Power sharing

Authored by: Stefan Wolff , Karl Cordell

Routledge Handbook of Ethnic Conflict

Print publication date:  October  2010
Online publication date:  October  2010

Print ISBN: 9780415476256
eBook ISBN: 9780203845493
Adobe ISBN: 9781136927577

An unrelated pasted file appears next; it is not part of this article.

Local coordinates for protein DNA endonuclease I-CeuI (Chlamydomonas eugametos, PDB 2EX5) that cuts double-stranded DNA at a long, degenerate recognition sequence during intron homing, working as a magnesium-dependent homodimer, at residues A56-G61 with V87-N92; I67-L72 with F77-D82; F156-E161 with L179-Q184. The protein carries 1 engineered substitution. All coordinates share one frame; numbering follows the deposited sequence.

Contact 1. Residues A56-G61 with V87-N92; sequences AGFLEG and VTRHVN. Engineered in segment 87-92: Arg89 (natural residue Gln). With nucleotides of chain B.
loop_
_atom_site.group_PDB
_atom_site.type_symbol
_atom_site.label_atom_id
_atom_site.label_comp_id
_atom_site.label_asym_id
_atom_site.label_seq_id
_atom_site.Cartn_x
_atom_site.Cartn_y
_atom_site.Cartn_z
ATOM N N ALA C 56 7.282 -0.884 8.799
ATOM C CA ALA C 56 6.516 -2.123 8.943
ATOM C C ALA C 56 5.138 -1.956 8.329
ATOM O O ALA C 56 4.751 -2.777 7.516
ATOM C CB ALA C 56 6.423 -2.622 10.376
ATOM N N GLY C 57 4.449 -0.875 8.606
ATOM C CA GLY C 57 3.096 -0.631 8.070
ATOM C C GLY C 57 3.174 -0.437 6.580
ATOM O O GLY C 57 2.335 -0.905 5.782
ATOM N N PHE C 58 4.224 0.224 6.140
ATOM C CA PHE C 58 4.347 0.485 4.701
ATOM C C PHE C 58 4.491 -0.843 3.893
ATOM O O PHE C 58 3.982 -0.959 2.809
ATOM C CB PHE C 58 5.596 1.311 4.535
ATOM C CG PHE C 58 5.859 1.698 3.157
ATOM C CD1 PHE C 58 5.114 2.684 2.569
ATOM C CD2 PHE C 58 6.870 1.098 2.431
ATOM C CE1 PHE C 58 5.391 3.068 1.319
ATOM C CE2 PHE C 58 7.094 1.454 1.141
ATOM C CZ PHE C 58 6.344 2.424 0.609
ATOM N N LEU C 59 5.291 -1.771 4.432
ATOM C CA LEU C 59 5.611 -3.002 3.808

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John Stuart Mill’s scepticism with regard to the possibility of democracy ‘in a country made up of different nationalities’ (Mill 1861: 230) is perhaps the best-known and most widely cited scholarly reflection of a phenomenon empirically all too often observable as violent ethnic conflict. Yet, Mill’s scepticism has not, to date, resulted in either ever more homogeneous democratic states or in an inability of heterogeneous countries to become democratic polities. Rather, Mill’s dictum has been taken up as a challenge by scholars and practitioners of institutional design in divided societies to find ways in which democracy and diversity can be married in stable and democratic ways. The answers given in theory and practice are vastly different, and a debate thus continues unabated over which institutional design is best able to provide sustainable democracy in ethnically heterogeneous societies. One such answer is ‘consociational democracy’, prominently associated with the work of Arend Lijphart, as well as more recently with that of John McGarry and Brendan O’Leary. Lijphart began to examine this particular type of democratic system in greater detail for the first time in the late 1960s, when making reference to the political systems of Scandinavian countries and of the Netherlands and Belgium (Lijphart 1968, 1969). He followed up with further studies of political stability in cases of severely socially fragmented societies, eventually leading to his ground-breaking work Democracy in Plural Societies (Lijphart 1977). The phenomenon Lijphart was describing, however, was not new. As a pattern of social structure, characterising a society fragmented by religious, linguistic, ideological, or other cultural segmentation, it had existed and been studied (albeit not as extensively) long before the 1960s. These structural aspects, studied among others by Lorwin (1971), were not the primary concern of Lijphart, who was more interested in why, despite their fragmentation, such societies maintained a stable political process, and identified the behaviour of political elites as the main, but not the only, reason for stability. Furthermore, Lijphart (1977: 25–52) identified four features shared by consociational systems – a grand coalition government (between parties from different segments of society), segmental autonomy (in the cultural sector), proportionality (in the voting system and in public sector employment), and minority veto. These characteristics, more or less prominently, were exhibited by all the classic examples of consociationalism: Lebanon, Cyprus, Switzerland, Austria, the Netherlands, Belgium, Fiji and Malaysia. Some of these consociations – Switzerland, Austria, the Netherlands, and (so far) Belgium – have provided long periods of democratic political stability, while others – Lebanon, Cyprus, Fiji and Malaysia – have not. Lijphart also established conditions conducive to consociational democracy. These included overarching, i.e. territorial, loyalties, a small number of political parties in each segment, segments of about equal size, and the existence of some cross-cutting cleavages with otherwise segmental isolation. This latter point is important, as the absence of cross-cutting cleavages seems to be a commonality in those countries in which consociation has not succeeded. In addition to Cyprus and Lebanon being examples of failed consociation, Belgium’s most recent experience of protracted government formation brings it close to failure, albeit clearly not with the same violent aftermath that consociational failures in Cyprus and Lebanon had. It is striking to note that in all three examples society had become polarised around a single fault line: respectively an ethno-religious, linguistic and religious cleavage.

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